Wednesday, December 28th 2016

Soon: Kaby Lake-based Systems Carrying Intel Optane Solutions

Lenovo has recently released the specifications for their 2017 Thinkpad series line-up, with several models (T470p, L470, L570, T470, T570, X270 and Yoga 370) featuring the usual, evolutionary hardware improvements, such as being equipped with Intel's latest generation Kaby Lake processors and increased screen resolutions. However, one of the hardware announcements for the new Thinkpad series goes a little further than your usual, run-of-the-mill updates: these solutions will feature what is expected to be the first consumer-level adaptations of Intel's Optane technology.
The Optane-based solutions will essentially act as caching devices, offering up to 16GB Optane SSDs in M.2 2242 form factor, which will be paired with hard drives (as a supposedly higher-performing, higher-storage capacity solution than the alternative of using a single NVMe SSD with NAND flash memory). The new Intel Optane devices mentioned by Lenovo in the product specs are most likely the codenamed Stony Beach NVMe PCIe 3 x2 drives. These are expected to be branded as the Intel Optane Memory 8000p series, with a maximum capacity ceiling at 32GB in addition to the 16GB Lenovo will be using.

The new generation of ThinkPads will be hitting the market in January and February 2017, but Lenovo and Intel haven't indicated when the configurations with Optane will be available. However, considering reports of delays in the 3D XPoint technology time-to-market, actual products featuring the technology may be further away than the revised, 2017 Thinkpad lineup release. Source: AnandTech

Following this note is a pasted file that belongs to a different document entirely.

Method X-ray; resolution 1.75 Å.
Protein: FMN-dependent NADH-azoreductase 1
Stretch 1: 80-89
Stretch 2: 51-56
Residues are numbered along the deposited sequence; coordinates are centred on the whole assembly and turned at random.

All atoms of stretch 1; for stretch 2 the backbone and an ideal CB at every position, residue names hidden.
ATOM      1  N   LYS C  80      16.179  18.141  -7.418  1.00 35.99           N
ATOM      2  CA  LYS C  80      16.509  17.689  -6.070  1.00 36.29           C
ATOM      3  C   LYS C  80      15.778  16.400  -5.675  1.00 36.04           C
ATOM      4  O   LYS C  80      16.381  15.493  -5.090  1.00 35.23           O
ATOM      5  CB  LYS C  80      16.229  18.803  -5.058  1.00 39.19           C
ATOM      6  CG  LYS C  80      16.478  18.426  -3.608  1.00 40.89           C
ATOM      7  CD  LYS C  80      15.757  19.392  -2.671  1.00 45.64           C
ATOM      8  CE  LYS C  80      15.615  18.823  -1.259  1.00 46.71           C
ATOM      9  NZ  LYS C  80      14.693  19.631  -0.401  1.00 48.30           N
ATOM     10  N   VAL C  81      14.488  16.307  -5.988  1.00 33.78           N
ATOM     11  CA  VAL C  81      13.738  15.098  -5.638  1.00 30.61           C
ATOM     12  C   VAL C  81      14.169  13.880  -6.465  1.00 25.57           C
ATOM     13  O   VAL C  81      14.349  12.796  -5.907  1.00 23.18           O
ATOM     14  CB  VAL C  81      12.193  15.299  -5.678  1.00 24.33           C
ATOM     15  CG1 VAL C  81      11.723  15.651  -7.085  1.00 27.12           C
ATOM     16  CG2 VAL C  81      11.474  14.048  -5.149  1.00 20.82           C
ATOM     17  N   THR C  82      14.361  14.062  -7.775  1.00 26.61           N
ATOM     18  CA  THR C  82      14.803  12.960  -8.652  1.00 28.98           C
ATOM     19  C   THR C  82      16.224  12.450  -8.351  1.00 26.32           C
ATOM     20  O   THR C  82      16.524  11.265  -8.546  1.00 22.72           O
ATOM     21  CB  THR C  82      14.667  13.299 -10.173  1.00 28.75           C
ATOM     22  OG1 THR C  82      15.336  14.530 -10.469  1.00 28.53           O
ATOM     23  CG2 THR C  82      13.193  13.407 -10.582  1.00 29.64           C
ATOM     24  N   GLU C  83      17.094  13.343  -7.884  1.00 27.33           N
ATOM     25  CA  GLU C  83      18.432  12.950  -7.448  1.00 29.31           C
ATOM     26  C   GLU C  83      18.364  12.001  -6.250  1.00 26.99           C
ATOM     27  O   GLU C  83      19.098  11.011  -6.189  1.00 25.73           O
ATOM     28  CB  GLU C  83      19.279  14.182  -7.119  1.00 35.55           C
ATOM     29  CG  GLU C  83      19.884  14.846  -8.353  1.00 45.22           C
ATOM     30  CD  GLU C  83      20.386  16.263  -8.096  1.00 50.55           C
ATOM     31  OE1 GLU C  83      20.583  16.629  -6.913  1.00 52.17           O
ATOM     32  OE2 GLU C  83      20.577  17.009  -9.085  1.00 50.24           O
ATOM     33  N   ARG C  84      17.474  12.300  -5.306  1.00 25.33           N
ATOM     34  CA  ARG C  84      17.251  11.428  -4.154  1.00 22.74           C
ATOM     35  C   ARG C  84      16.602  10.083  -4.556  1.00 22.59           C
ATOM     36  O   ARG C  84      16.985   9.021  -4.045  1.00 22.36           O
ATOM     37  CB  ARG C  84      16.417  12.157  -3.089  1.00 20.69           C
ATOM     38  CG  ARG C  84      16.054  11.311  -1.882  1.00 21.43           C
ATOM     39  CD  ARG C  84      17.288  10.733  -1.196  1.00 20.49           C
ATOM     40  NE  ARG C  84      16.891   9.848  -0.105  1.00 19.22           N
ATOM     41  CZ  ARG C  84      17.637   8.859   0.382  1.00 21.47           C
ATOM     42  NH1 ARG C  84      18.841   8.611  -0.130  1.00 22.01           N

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26 Comments on Soon: Kaby Lake-based Systems Carrying Intel Optane Solutions

#26
trog100
windows and its swap file is a bit daft.. the more real memory you have the greater the space windows sets aside for its swap file.. its back to front logic because the more real ram you have the less likely you are to ever need a swap file..

to windows its all the same.. "virtual memory".. virtual memory is pretty much only limited by the size of your drives.. the snag being that any machine that has to resort to the hard drive pretend ram will run like a sick dog..

its left over from the past when no machine had enough ram..

i turned mine off firstly because i make sure i have enough ram to never need windows to swap file and secondly because it makes the regular system drive back ups i used to do much smaller and quicker..

i now just leave it to macriem reflect to do daily system back ups to a usb hard drive.. it is worth noting that even with a 31 gig windows system drive the reflect folder on my usb drive is close to 400 gigs in size and it grows by the day.. he he..

but for those that have plenty of real ram and have a swap file set to something like a 2 gig max.. there isnt much point.. if you think an extra 2 gigs of super slow pretend ram will do you any good.. buy some more of the real stuff.. its pretty cheap now.. :)

trog

ps.. its worth noting that windows sets aside reserved hard drive space for its pretend ram because its quicker than if it had to create the drive space on the spot.. let windows do its "virtual memory" by all means if you feel the need.. just make sure it never has to f-cking use it.. he he
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